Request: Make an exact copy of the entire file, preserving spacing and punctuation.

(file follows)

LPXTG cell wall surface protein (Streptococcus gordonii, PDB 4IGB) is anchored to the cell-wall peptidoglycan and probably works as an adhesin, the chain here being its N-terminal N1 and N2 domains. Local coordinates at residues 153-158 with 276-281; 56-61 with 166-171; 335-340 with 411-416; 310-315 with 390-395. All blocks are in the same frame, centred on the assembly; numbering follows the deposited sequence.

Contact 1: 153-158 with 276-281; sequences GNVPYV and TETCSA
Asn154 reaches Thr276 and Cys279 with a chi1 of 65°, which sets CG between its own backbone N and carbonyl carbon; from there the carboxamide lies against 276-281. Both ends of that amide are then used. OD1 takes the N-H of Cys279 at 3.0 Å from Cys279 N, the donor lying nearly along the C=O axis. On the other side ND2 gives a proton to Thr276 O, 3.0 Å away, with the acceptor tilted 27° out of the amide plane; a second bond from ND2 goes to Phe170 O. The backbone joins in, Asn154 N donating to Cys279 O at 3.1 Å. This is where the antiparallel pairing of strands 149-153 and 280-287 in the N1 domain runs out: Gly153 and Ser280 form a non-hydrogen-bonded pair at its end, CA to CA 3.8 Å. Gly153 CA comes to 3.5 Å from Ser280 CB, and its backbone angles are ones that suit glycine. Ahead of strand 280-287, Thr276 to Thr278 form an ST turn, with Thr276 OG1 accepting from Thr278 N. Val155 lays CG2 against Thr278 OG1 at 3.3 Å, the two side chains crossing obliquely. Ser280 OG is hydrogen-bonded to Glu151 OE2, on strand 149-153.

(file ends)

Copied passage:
LPXTG cell wall surface protein (Streptococcus gordonii, PDB 4IGB) is anchored to the cell-wall peptidoglycan and probably works as an adhesin, the chain here being its N-terminal N1 and N2 domains. Local coordinates at residues 153-158 with 276-281; 56-61 with 166-171; 335-340 with 411-416; 310-315 with 390-395. All blocks are in the same frame, centred on the assembly; numbering follows the deposited sequence.

Contact 1: 153-158 with 276-281; sequences GNVPYV and TETCSA
Asn154 reaches Thr276 and Cys279 with a chi1 of 65°, which sets CG between its own backbone N and carbonyl carbon; from there the carboxamide lies against 276-281. Both ends of that amide are then used. OD1 takes the N-H of Cys279 at 3.0 Å from Cys279 N, the donor lying nearly along the C=O axis. On the other side ND2 gives a proton to Thr276 O, 3.0 Å away, with the acceptor tilted 27° out of the amide plane; a second bond from ND2 goes to Phe170 O. The backbone joins in, Asn154 N donating to Cys279 O at 3.1 Å. This is where the antiparallel pairing of strands 149-153 and 280-287 in the N1 domain runs out: Gly153 and Ser280 form a non-hydrogen-bonded pair at its end, CA to CA 3.8 Å. Gly153 CA comes to 3.5 Å from Ser280 CB, and its backbone angles are ones that suit glycine. Ahead of strand 280-287, Thr276 to Thr278 form an ST turn, with Thr276 OG1 accepting from Thr278 N. Val155 lays CG2 against Thr278 OG1 at 3.3 Å, the two side chains crossing obliquely. Ser280 OG is hydrogen-bonded to Glu151 OE2, on strand 149-153.